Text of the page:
“Attention”—if you will permit me here to cite a word from Malebranche as given by Walter Benjamin [himself a Holocaust victim, at least in a broad sense: he committed suicide to escape the Nazis] in his essay on Kafka—“Attention is the natural prayer of the soul.” 

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According to Paul Celan, the poem today, a day that dawns after the night of the Holocaust, is an attentive call to all those who have become inattentive, calling them all to turn back and to . . . become attentive. But that means, at least given Celan’s encounter with Malebranche by way of Benjamin, that the poem after the Holocaust is a call to prayer.

If one were to read Celan’s poetry emerging from his survival of the Holocaust and heard in it only the bad news of the despair of those who find themselves utterly bereft of God, and then not long thereafter were to read “The Meridian,” and hear in it, as I do, that for Celan poetry is a call to prayer, one might find one’s breath, at least one’s mental breath, taken away for a moment. The ordinary rhythm of one’s thoughts might be interrupted, one’s ordinary lines of thought broken, and, as it were, something new might appear under the sun. One might all of a sudden begin to hear Celan's post-Holocaust poetry differently, as bringing the good new of a hope beyond hope, a hope arising in hopelessness itself.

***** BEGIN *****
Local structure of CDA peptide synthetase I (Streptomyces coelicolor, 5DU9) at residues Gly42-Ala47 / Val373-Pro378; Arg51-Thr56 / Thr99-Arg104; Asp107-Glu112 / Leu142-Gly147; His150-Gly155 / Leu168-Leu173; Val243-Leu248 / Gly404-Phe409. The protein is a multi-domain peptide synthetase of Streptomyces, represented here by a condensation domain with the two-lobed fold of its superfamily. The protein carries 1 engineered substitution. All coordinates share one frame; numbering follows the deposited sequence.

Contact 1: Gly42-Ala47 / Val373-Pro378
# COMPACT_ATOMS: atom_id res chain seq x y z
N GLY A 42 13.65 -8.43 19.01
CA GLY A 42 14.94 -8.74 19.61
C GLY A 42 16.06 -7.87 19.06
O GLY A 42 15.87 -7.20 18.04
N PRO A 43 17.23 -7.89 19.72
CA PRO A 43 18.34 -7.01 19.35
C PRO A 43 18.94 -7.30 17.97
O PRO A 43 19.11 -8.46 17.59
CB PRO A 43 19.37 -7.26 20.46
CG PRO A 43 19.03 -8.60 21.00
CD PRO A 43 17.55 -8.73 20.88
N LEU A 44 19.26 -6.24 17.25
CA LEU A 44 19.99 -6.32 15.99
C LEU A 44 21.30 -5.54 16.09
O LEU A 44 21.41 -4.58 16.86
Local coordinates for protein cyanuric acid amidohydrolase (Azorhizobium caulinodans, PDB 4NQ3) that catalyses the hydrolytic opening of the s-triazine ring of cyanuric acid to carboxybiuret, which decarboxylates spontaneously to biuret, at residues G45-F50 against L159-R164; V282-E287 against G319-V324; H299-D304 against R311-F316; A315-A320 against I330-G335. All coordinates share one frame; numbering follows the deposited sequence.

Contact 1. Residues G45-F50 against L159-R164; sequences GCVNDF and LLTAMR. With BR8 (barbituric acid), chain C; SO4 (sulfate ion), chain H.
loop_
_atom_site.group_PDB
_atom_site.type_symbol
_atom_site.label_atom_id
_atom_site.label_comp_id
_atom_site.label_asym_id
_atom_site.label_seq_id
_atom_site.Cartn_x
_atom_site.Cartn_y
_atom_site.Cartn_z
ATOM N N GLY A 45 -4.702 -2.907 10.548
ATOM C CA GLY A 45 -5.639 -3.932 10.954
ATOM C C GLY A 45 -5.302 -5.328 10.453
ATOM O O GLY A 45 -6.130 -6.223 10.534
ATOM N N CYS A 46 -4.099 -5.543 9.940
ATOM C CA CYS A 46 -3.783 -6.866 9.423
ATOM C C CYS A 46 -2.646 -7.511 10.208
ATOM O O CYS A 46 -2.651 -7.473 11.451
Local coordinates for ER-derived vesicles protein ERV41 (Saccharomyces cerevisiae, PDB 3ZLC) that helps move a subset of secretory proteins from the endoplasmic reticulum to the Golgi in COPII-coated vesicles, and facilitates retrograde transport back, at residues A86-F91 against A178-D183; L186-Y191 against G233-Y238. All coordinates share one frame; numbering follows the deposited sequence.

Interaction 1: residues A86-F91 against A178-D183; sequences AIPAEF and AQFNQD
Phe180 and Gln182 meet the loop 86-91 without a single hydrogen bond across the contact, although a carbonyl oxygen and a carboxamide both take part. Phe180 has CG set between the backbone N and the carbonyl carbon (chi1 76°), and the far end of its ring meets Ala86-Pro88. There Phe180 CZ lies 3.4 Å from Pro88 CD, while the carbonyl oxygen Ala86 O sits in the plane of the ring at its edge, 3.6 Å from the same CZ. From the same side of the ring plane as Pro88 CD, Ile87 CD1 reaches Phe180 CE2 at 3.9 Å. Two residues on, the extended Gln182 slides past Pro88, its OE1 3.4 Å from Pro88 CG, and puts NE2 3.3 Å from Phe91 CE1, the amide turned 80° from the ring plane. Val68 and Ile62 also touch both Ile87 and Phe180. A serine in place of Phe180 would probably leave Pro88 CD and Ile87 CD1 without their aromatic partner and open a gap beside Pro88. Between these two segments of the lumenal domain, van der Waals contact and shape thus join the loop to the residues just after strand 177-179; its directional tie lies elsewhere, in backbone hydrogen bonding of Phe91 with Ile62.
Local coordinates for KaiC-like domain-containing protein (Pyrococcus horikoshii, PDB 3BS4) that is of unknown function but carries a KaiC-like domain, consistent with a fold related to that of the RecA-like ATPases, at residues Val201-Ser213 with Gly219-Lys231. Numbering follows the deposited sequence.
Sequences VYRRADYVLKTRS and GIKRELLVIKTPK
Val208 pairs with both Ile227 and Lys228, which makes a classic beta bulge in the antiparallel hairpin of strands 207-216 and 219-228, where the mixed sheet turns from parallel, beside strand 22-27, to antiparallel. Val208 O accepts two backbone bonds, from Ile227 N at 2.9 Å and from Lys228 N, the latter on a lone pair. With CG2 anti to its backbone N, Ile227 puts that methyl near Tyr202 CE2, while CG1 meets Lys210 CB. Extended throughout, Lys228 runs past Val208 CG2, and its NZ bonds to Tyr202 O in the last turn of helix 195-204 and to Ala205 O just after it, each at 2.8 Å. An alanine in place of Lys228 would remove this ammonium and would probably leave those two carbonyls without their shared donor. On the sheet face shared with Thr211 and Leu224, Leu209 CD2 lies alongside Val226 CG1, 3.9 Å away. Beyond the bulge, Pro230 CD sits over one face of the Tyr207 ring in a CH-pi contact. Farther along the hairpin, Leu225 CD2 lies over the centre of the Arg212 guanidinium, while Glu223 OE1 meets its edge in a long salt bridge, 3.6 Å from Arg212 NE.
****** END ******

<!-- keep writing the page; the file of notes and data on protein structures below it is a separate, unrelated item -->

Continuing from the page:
Not only that. One might then also begin to hear the good news of the approach—at last, at long last—of a God truly beyond all idolatry. That is to say, one might even begin to hear the good news of the approach at last of a God who is truly, radically Jewish.

What better memorial to the Holocaust could possibly be imagined?

That God would also be a God beyond God, as Meister Eckhardt puts it. As Philippe Lacoue-Labarth said thirty years ago, in his own discussion of Celan’s Niemandsrose ("No-one's Rose") poetry collection, it would be a God who answered, and answered to, Meister Eckhardt’s own prayer when Eckhardt prayed: “Oh God, keep me free of God!”

Furthermore, the “obedience,” the attentive listening (that listening “with the ear of the heart” that a “loving master” entreats us to practice in the opening words of St. Benedict’s Rule, for instance) that such a God demands is no more and no less than just that: obedience, attentive listening, itself.  That, in fact, accords not at all badly with the Johannine equation of God with love, and the idea that, therefore, “the one who loves lives in God, and God lives in that one.”

After all, to love is to be attentive to the other, the beloved, and to forget oneself in the best, most positive sense, in order to honor and serve the beloved, one’s eyes fixed on what is good for the beloved alone. If we love someone, then it is only when we forget ourselves in a different way than the way of love, an un-loving way, that we lose for a time our “concentration” (to use one of Celan’s own words from “The Meridian”) on the wellbeing of the other, and let our selfish concern for our own wellbeing sneak in ahead of our concern for that other, shaming ourselves and our love. Then we need to ask the beloved for forgiveness.  

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To be continued.